There is a significant difference in the gut microbiota of patients with prostate cancer compared to those who have benign biopsies, according to a study presented at the European Association of Urology annual congress (EAU22) in Amsterdam.
Professor Peter Bostrom and colleagues at the University of Turku collected microbiota samples from patients at the time of their prostate biopsies after MRI scans. They then sequenced the gut microbiota of one hundred and eighty-one patients who were suspected of having prostate cancer and undergoing prostate cancer diagnostics.
The study found that sixty percent of the participants were diagnosed with prostate cancer, and their gut microbiota profiles were significantly different from those who had benign biopsies. Furthermore, they found that those with prostate cancer had increased levels of Prevotella 9, members of the family Erysipelotrichaceae, and Escherichia-Shigella, a pathogen that causes diarrhea. They also had lower levels of Jonquetella, Moryella, Anaeroglobus, Corynebacterium, and CAG-352 than men without cancer.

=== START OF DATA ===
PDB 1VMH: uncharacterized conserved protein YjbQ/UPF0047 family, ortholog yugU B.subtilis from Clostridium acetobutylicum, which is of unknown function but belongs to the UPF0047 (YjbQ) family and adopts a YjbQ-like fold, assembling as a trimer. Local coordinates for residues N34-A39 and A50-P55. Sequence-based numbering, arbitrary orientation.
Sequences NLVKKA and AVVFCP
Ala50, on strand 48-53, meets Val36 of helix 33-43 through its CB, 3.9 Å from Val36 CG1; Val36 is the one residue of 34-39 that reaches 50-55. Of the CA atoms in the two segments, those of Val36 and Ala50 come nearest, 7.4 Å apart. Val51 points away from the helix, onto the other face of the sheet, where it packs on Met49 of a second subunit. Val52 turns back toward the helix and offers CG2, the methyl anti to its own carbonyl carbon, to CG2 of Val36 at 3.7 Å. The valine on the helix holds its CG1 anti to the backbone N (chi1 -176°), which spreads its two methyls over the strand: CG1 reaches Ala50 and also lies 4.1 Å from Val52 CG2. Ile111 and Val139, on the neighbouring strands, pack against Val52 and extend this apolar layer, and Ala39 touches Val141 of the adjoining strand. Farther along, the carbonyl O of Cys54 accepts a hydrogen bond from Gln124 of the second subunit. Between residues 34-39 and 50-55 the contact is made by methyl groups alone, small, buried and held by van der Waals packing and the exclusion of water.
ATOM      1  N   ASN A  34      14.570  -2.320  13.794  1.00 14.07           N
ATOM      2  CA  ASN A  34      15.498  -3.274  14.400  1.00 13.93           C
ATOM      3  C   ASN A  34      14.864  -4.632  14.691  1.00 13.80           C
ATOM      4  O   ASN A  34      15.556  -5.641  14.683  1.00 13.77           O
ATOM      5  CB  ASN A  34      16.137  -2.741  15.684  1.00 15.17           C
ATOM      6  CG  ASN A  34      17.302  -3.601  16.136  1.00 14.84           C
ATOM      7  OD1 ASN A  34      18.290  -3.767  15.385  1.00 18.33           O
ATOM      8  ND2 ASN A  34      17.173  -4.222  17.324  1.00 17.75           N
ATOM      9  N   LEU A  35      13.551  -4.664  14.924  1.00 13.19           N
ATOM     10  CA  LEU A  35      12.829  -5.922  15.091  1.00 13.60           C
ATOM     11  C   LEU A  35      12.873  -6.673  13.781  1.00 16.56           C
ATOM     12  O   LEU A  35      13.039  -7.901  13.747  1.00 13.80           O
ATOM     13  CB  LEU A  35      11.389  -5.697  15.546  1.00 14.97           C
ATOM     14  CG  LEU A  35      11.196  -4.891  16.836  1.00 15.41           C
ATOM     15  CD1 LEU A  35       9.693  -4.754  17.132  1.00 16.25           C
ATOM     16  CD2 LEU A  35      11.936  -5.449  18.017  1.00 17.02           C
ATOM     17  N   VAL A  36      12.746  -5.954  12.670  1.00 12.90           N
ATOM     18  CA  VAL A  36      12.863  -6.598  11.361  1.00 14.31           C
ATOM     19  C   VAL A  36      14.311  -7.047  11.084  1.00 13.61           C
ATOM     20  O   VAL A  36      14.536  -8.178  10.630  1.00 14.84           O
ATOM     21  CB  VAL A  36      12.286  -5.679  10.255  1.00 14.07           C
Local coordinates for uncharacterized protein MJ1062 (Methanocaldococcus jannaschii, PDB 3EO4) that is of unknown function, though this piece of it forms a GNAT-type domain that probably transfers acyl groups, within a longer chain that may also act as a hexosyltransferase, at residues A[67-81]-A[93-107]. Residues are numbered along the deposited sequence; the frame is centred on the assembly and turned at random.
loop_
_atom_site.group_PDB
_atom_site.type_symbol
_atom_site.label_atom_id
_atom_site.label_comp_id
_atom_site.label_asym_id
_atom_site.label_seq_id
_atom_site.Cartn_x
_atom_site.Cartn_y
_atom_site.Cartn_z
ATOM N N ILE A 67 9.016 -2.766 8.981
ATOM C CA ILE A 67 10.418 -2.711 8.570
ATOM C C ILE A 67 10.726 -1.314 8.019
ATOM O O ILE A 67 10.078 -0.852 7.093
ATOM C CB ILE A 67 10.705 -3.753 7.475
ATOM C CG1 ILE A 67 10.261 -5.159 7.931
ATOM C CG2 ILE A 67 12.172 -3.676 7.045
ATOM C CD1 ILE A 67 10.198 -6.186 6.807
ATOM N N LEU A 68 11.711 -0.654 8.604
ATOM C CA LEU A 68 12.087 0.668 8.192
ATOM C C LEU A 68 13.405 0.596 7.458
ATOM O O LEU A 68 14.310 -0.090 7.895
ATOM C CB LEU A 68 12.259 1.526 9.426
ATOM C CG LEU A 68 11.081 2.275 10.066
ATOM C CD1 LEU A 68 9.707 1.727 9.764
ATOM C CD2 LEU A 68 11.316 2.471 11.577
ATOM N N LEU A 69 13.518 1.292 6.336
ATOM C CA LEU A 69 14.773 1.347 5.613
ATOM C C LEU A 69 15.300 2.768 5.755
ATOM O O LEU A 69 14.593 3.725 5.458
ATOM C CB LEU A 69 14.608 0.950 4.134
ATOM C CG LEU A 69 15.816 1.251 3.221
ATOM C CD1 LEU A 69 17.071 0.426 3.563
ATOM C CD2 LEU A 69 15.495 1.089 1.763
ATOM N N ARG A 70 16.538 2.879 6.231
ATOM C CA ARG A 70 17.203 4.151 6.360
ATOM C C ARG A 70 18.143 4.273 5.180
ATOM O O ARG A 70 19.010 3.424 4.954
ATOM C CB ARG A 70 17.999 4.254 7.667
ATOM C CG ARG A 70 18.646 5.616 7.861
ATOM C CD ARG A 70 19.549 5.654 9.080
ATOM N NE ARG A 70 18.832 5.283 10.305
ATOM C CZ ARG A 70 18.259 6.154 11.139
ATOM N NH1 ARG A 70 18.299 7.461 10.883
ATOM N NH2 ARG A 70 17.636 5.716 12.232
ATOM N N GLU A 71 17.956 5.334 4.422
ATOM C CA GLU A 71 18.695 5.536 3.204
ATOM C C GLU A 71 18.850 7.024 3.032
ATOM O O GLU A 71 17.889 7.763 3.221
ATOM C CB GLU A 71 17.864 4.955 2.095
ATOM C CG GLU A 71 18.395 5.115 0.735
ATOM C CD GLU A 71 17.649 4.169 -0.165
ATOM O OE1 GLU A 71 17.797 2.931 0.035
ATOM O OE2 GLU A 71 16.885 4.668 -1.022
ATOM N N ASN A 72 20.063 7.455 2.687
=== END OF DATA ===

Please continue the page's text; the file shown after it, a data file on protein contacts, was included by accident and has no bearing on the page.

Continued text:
“There are significant variations in prostate cancer rates around the world, which could be due to genetic factors or differences in healthcare policies, but also variance in lifestyle and diet.” Professor Bostrom stated. “The difference in gut microbiota between men with and without prostate cancer could underpin some of these variations. More research is needed to look at the potential for using gut microbiota for both diagnostic and preventive strategies.”
Even though the finding is just an association, the authors say that it could help explain some of the links between lifestyle factors and differences in prostate cancer rates in different parts of the world.
“This is a striking finding from a large, well-conducted trial.” wrote Lars Dyrskjøt Andersen, Professor of Molecular Medicine at Aarhus University and member of the EAU22 Scientific Congress Committee of Urology. “We should be careful with observed associations when it comes to complicated epidemiology, and no cause-and-effect measures can be determined based on this, but certainly the gut microbiota could be an important area to investigate further to enhance our understanding of prostate cancer risk.”
Source: Medical Net News